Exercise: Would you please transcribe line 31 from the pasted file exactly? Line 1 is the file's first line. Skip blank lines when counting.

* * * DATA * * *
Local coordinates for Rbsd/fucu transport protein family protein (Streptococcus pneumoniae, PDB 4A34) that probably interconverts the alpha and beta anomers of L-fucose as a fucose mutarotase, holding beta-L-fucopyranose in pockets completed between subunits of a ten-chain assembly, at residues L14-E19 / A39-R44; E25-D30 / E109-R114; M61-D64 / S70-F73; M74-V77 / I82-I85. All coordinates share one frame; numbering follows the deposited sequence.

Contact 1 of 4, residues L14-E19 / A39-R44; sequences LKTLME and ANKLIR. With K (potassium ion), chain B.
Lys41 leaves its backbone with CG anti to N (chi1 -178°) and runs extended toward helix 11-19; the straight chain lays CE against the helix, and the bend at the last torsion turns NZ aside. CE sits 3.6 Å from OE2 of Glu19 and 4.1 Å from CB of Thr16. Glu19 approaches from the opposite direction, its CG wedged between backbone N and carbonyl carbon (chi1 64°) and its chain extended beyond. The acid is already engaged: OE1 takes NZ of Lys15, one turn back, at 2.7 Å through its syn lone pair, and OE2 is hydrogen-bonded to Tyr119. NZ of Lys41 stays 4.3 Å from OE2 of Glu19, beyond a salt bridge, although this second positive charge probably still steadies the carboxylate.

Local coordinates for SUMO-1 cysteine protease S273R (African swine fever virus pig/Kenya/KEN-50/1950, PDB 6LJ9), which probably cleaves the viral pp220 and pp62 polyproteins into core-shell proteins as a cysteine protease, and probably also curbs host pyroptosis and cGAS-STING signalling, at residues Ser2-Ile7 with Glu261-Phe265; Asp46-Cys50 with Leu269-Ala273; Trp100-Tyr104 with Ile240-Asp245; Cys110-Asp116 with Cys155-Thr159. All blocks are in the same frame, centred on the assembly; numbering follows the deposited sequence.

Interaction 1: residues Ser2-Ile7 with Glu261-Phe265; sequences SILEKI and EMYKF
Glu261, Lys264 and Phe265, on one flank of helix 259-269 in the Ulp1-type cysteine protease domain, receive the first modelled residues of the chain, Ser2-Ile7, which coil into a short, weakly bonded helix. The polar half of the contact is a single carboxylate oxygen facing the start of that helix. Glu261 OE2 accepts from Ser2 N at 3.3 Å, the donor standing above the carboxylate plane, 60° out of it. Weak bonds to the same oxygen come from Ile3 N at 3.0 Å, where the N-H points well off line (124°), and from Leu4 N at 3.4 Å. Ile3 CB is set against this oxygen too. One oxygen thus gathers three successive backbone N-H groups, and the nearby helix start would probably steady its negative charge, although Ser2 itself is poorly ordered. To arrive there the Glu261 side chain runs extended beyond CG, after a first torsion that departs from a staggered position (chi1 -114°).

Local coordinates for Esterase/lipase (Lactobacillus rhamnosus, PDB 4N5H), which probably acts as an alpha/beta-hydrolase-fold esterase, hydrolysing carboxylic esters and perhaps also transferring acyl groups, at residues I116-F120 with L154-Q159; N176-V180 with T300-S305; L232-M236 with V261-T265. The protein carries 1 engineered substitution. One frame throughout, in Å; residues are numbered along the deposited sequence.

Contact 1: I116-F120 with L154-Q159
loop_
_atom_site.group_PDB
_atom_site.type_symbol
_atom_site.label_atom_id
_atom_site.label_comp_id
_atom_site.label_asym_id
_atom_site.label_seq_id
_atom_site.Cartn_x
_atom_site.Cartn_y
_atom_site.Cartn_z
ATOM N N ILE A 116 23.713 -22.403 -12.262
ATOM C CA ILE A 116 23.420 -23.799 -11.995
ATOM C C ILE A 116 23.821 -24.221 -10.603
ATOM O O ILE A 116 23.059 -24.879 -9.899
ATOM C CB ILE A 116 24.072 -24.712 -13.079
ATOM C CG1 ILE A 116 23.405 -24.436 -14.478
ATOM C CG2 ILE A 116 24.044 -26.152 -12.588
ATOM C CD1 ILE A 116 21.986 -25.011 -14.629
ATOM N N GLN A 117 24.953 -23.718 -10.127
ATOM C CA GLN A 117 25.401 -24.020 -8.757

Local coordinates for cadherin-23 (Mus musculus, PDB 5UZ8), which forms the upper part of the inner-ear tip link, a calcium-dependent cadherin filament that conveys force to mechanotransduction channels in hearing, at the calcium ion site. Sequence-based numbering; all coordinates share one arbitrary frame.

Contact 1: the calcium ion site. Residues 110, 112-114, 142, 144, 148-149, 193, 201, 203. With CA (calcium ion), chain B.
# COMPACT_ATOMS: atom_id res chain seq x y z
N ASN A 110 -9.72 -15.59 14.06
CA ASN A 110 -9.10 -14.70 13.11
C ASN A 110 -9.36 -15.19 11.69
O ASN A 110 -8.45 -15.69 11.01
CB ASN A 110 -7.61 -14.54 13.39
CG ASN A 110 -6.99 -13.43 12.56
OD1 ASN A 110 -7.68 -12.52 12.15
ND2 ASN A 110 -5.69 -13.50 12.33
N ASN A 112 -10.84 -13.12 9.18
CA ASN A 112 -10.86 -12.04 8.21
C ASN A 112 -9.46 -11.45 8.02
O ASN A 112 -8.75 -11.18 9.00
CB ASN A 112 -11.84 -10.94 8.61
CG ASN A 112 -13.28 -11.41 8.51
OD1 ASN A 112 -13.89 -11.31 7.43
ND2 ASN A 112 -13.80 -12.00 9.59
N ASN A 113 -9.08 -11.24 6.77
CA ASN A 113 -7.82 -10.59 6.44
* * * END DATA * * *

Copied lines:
# COMPACT_ATOMS: atom_id res chain seq x y z